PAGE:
Screened as part of NZIFF 2023

Palm Trees and Power Lines 2022

Directed by Jamie Dack 

This bold, semi-autobiographical debut from American director Jamie Dack is a tense coming-of-age drama that navigates the insidious and all too real threat of stranger danger.

USA In English
110 minutes Colour / DCP




Leah Chen Baker
Jamie Dack


Jamie Dack
Audrey Findlay


Chananun Chotrungroj


Christopher Radcliff

Production Designer

Yu-Hsuan Chen

Costume Designer

Aaron Crosby


Lily McInerny
Gretchen Mol
Jonathan Tucker


San Francisco
Busan 2022


Directing Award (US Dramatic)
Sundance Film Festival 2022


Set in a dreamy California summer, 17-year-old high school student Lea (newcomer Lily McInerny) fills her days sunbathing, hanging with friends, and wallowing in teen girl ennui. Living with her single mother—who is distracted by her own rotating roster of “friends”—Lea’s late nights out lead to an encounter with the charming Tom (Jonathan Tucker), a handsome 34-year-old who takes notice of her in a local diner. Offering her a ride home, Lea’s light-hearted delivery of the oft-repeated “don’t get into cars with strangers” leaves you wishing she would take her own advice. Acting the kind, thoughtful, and protective good guy, Tom’s subtle and persistent manipulation of Lea plays directly to her teenage naïveté, exploiting her loneliness and desire to be special in order to fulfil his own grim intentions.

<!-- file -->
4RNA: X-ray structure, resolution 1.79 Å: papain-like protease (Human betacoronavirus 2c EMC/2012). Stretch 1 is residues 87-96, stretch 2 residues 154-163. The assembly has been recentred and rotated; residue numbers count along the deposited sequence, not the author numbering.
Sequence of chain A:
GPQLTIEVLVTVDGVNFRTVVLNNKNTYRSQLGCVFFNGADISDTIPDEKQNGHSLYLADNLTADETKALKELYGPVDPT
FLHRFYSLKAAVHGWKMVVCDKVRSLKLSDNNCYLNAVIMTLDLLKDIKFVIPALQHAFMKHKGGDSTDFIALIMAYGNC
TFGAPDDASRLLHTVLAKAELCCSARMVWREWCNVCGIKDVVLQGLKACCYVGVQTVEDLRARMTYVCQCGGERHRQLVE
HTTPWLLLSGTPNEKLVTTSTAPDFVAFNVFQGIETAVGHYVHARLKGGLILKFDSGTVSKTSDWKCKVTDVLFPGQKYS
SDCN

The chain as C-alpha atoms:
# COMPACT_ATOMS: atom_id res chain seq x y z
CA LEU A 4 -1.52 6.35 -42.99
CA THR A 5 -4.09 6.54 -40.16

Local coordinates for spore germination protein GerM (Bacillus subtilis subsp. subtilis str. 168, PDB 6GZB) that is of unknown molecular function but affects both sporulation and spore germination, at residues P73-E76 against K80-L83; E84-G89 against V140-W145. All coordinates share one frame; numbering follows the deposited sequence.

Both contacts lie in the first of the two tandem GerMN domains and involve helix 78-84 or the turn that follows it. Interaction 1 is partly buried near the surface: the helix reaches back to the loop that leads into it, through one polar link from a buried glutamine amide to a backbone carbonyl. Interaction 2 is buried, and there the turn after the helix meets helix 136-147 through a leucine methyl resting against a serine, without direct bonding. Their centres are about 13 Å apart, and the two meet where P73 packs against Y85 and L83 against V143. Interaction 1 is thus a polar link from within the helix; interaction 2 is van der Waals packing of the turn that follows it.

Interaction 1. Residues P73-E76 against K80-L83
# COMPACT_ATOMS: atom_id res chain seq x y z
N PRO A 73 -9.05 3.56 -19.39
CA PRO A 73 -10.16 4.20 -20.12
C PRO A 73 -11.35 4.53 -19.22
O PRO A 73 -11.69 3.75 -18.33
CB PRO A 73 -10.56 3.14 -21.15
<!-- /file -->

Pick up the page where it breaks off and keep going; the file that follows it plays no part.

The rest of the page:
Based on her 2018 short film of the same name, Palm Trees and Power Lines took home the U.S. Dramatic Competition Directing Award at Sundance last year, well deserved for Dack’s graceful handling of the gritty subject matter that ensures Lea serves as more than a Lolita. Helmed by an all-female creative team, including director of photography Chananun Chotrungroj, even the film’s most harrowing scenes avoid exploitation while maintaining their gut-punch. Audiences may well find themselves yelling to Lea through the screen, urging her to make the decision any sensible adult would. But this is where Dack’s writing and directing shines; portraying the world through Lea’s eyes, not those of the grown-ups in the room. — Kailey Carruthers